Macron tells Le Pen he ‘won’t submit to Putin’ but admits Russia is needed to solve conflicts
The Wednesday debate, livestreamed by France 24, presented National Front’s Le Pen and former economic minister and a leader of centrist En Marche party Emmanuel Macron with the last opportunity to drum up voters ahead of a runoff Sunday as they were grilled by TF1 and France 2 hosts for over two hours.
Apart from weighing in on an array of domestic issues, including social security, the fight against a persistent terrorist threat, tax policy and other topics, the candidates also unveiled their visions of France’s position in the world and its relations with the Trump’s US and Moscow.
Le Pen, who in known as a proponent of a foreign policy that is free from Brussels or Washington’s meddling, has said France’s stance toward Russia should be based on the record of bilateral relations, which so far has been positive.
“There’s no reason to wage a Cold War on Russia, but every reason to have relations with Russia – diplomatic, trade and strategic – because it’s a great nation,” Le Pen said, stressing that it is in the interests of France to “find a balance with Russia and the US.”
She went to stress that it’s only up to France to decide what kind of relationship it wants to have with Moscow.
“I don’t care what Russia’s relationships with the US look like," she said, adding that while she is “concerned” with the current dismal state of US-Russia relations, she hopes “they will be the best in the world.”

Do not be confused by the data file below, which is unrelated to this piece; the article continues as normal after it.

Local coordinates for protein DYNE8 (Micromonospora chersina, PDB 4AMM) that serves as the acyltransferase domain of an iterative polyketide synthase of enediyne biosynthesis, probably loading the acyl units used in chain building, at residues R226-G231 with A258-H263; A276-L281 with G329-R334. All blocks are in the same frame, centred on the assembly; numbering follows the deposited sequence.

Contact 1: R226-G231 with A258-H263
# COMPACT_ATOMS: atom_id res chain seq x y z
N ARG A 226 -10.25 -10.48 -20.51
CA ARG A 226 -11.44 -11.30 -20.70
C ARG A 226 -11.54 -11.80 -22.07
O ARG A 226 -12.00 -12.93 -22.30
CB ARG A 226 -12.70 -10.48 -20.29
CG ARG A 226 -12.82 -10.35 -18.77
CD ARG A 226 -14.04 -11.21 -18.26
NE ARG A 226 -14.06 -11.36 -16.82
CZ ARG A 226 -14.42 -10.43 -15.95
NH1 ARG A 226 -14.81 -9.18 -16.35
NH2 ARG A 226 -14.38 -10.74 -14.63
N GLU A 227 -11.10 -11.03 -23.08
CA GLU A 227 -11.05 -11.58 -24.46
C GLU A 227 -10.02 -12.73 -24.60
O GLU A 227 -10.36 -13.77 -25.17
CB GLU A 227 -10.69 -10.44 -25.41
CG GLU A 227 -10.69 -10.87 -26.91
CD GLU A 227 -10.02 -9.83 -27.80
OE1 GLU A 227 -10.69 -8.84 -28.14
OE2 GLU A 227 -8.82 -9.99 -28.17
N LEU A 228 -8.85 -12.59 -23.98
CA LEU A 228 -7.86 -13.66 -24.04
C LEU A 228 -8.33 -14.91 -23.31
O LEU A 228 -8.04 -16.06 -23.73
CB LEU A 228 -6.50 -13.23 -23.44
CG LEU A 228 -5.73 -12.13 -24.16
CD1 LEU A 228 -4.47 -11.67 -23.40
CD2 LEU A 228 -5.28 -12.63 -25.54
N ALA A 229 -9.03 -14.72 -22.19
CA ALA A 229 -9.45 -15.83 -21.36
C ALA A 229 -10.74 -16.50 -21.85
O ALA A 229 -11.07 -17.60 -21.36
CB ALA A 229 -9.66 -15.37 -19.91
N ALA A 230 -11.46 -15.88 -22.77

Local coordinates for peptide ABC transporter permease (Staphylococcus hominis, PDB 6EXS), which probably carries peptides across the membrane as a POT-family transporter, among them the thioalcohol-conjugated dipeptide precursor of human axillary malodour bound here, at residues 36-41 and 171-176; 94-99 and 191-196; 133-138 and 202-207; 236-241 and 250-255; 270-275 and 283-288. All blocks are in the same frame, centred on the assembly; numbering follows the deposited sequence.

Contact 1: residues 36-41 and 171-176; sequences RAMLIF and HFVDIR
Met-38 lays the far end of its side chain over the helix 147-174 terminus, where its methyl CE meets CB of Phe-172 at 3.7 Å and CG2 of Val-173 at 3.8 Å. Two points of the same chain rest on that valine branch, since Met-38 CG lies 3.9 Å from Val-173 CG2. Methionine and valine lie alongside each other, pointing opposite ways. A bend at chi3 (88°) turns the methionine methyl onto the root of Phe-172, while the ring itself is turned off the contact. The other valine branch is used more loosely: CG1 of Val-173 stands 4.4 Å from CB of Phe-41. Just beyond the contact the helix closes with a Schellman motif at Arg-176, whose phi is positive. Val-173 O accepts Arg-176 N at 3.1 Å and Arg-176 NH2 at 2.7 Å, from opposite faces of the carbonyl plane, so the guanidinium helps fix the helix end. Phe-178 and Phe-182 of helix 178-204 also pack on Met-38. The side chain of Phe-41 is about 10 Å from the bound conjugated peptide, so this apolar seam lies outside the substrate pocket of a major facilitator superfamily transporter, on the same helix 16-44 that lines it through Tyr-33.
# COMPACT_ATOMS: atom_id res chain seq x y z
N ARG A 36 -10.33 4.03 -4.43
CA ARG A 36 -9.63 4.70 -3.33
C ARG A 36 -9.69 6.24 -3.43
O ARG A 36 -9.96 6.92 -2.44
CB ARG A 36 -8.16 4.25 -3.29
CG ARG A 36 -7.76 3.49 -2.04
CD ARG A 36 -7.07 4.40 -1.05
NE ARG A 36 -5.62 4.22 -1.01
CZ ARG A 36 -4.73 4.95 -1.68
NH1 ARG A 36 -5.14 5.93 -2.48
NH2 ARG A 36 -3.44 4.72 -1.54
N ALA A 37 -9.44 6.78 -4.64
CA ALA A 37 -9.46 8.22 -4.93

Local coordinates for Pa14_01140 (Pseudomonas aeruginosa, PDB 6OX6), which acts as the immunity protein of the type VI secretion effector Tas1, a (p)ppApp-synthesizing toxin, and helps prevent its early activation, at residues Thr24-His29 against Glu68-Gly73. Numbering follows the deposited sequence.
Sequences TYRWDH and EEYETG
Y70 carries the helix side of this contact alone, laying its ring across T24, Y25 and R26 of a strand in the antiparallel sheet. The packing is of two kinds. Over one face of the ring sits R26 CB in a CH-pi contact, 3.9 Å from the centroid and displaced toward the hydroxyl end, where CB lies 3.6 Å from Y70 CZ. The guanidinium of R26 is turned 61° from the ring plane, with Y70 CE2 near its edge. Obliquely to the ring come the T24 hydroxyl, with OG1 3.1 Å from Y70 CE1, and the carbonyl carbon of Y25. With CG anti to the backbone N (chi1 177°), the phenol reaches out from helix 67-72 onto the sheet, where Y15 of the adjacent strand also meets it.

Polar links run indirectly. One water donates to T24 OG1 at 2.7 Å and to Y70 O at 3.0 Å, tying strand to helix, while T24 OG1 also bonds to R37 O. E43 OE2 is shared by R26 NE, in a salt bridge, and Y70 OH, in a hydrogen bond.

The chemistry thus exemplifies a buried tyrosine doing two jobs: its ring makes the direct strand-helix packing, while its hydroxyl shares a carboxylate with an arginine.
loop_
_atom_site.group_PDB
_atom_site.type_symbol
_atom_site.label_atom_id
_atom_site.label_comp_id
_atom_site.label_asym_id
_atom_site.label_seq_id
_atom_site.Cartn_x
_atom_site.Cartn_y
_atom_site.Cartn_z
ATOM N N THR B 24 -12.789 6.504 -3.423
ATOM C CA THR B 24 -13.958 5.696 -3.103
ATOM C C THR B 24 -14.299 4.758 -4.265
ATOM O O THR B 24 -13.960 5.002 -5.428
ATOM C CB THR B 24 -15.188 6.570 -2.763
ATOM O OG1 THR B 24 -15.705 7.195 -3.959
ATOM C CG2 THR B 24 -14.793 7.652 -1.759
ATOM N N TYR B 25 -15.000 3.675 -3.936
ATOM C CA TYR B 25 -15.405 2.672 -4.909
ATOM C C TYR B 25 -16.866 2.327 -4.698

Speaking to RT after a meeting with Vladimir Putin in March, Le Pen argued for lifting economic sanctions imposed on Russia that “actually have been forced upon us by the European Union” and said that France should not be constrained by other parties in improving relations with Moscow.
Macron, who is mooted by the pollsters to emerge as a winner of the vote on Sunday, also admitted that since Russia is involved in the conflicts in Syria and Ukraine, it is necessary to learn to talk to Moscow.
"Mr. Putin has put several conflicts on the table – the Ukrainian conflict – which we must deescalate, and in the conflict in Syria, Russia is part of the solution,” Macron said, while promising that he would not cave in to the demands of the Russian president.
“I will not accept that my behavior be dictated by Mr. Putin. We will not submit to Russia or Mr. Putin’s values," he stressed, accusing Le Pen for acting at the behest of the Russian president.
In her turn, Le Pen claimed a pro-EU Macron would adhere to whatever policy is championed by Germany as the leader of the EU.
"In any case, France will be led by a woman: Either me or Mrs. Merkel," Le Pen quipped, with Macron dismissing the jab as “ridiculous.”
The former investment banker, who once was a part of the outgoing French government but seeks to portray himself as an independent politician, has previously accused the Russia media, including RT and Sputnik, of disseminating false information about him aiming to derail his presidential campaign.
Macron’s aide Mounir Mahjoubi alleged that RT and Sputnik served as a “source” of such damaging information, and that they were working together “with all these fascist organizations or extreme right news organizations” to distort Macron’s profile. During the first round of the presidential elections, Macron’s team refused to provide accreditation for RT to cover its headquarters, again accusing RT and Sputnik of being promoters of fake news. Moscow, in its turn, called out Macron’s team for violating freedom of speech, describing En Marche’s ban “deliberate and bare-faced discrimination against Russian media by the presidential candidate.”
According to a poll published by Elabe, Macron appeared as more convincing to 63 percent of voters following the debate, versus 34 percent who thought Le Pen got the upper hand. In the first round of the presidential elections, Macron gained 24.01 percent of the vote, versus 21.3 percent for Le Pen.